The economic crisis brought about by the COVID-19 pandemic is disproportionally impacting small businesses and low-income households. While there is emerging evidence about how individuals and MSMEs have been impacted by COVID-19, the impact on the providers that serve these customer segments is less clear, particularly when tech-enabled providers play an important role in mitigating the economic impacts of the pandemic for households and businesses by deploying services quickly and efficiently. Additionally, fintechs are well-suited to bounce back and reorient themselves in times of crisis given their agile nature. However, in order to determine how best to support fintechs, more information is needed to understand how these providers have adapted to a challenging economic landscape.

To understand more about the impact on and the role of these providers, CFI, in partnership with the Swiss Capacity Building Facility, conducted research to understand fintechs’ early adaptation and coping models under COVID-19. This brief draws findings from the Inclusive Fintech 50 applicant data coupled with key informant interviews with investors and fintechs conducted in March 2020. During June and July 2020, 403 early-stage fintechs (Figures 1 and 2) applied through a publicly available online form that gathered data related to target market, financials, product details, as well as seven COVID-19-specific questions exploring changes in fintechs’ business and operating models between December 2019 and May 2020. The findings also include COVID-19 survey findings from six 2019 Inclusive Fintech 50 winners.

Inclusive Fintech 50 Sample Distribution

Figure 1. Inclusive Fintech 50 Distribution by Product Category

N = 409
Note: Infrastructure includes a fintech whose main business is to provide processes and tools that enable multiple types of financial services such as credit, payments, insurance, and personal wealth management.

Figure 2. Inclusive Fintech 50 Distribution by Fintech’s Operating Country

The findings show these early-stage fintechs innovated rapidly to meet the changing needs of their customer base, while simultaneously reconfiguring operating models, internal policies, and growth strategies. Importantly, the findings present clear opportunities for investors to play a central role in expanding financial services to the underserved through these critical providers. 

Findings from our research reflect five key takeaways:

  1. Fintechs are operationally resilient. Fintechs are maintaining a cash buffer and employing diverse strategies to keep their staff on board.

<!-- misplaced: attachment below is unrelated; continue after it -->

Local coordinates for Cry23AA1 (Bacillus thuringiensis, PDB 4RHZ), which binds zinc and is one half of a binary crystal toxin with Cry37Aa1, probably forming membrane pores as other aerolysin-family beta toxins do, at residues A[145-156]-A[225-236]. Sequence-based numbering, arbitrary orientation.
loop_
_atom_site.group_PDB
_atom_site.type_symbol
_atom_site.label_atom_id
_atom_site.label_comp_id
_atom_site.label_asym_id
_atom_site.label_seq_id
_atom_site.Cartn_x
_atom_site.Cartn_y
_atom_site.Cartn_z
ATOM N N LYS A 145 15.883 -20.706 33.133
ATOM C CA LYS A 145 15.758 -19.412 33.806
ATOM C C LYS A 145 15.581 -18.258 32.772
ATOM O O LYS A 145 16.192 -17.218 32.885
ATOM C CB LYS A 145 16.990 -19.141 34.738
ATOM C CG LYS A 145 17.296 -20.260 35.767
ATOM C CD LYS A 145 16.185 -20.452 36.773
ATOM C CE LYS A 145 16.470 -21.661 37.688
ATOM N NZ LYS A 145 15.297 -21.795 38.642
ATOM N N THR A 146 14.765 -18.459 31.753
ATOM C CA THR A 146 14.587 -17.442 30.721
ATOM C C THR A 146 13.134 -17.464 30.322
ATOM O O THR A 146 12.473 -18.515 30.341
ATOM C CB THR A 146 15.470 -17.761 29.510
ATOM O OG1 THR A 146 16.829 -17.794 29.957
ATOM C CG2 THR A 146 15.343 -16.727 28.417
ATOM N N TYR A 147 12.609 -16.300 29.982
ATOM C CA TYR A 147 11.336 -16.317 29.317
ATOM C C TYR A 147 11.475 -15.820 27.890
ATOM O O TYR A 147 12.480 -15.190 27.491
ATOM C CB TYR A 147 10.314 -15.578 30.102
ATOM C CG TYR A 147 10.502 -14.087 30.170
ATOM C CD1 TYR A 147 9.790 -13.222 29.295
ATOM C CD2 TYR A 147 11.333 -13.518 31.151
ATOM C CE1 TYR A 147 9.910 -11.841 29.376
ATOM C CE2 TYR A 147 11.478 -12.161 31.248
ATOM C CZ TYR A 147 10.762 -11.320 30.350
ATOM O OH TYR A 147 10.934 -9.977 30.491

2. New partnerships. The pandemic is enabling early-stage fintechs to increase their business opportunities by creating new partnerships with banks, government, and non-governmental organizations (NGOs) that need to digitize their services.
  3. New approaches to customer acquisition. Early-stage fintechs are employing digital delivery channels like platforms to increase uptake.
  4. New products and product changes. Early-stage fintechs are pivoting products to meet client needs. Payments and — surprisingly — savings and financial management fintechs grew their services between December 2019 and May 2020.
  5. New funding sources: Almost all of the fintechs have had to change their fundraising strategies in light of COVID-19, mainly diversifying their funding base.

While fintechs have shown resilience by innovating and evolving their offerings in the wake of the COVID-19 crisis, their biggest need remains access to capital in order to continue innovating.

I. Operationally Resilient Fintechs:

Fintech CEOs have had to make very difficult decisions to ensure they survive the pandemic. Our findings suggest that fintechs are employing diverse strategies to keep their staff on-board, such as salary cuts, work-from-home measures, and shifting to part-time to preserve cash: the median number of employees in May 2020 was seven, compared to six in December 2019. The relatively small increase in the median number of staff may be explained by the growth in payment, savings, and financial management and insurance services during this time period, discussed in detail in point four. The small median number of salaried employees in general (Figure 3) seems to have made it easier for early-stage fintechs to manage costs, likely avoid layoffs and, in some cases, marginally increase the number of their staff.

Figure 3. Change in Salaried Employees, by business model

N = 409
Note: B2B—business to business model; B2B2C—business-to-business-to-consumer model; B2C—business-to-consumer model

For fintechs with more than 50 employees (a total of 39 with the majority Series A/B), only 30 percent decreased the number of their employees. They comprise mainly digital lenders which may reflect the decrease in their services during the pandemic (discussed in detail in point 4). These findings are also reflected in MSC’s qualitative research whereby fintechs are implementing “softer” measures like salary cuts before thinking about more stringent measures such as layoffs and furloughs.

Maintaining a cash buffer

To continue operations and survive the crisis, it’s prudent to keep more cash on hand. Given that startups rely on cyclical, often short-term funding for each phase of their product development, preserving cash may be more challenging. Interestingly, our data shows only a slight decrease in fintechs’ median cash runway before and during the pandemic: seven months of cash runway in May 2020 compared with nine months cash runway in December 2019. Undoubtedly seven months is considered a short runway, especially given the limited debt liquidity in the market at the moment. Nevertheless, the cash buffer that fintechs have still been able to maintain between December 2019 and May 2020 supports our qualitative findings that fintechs have been preparing for three-, six-, and nine-month slowdown scenarios and options to decrease spending, which demonstrates operational resiliency. Some resilience may come from the growth in payment and savings/financial management services as well (discussed further in point four).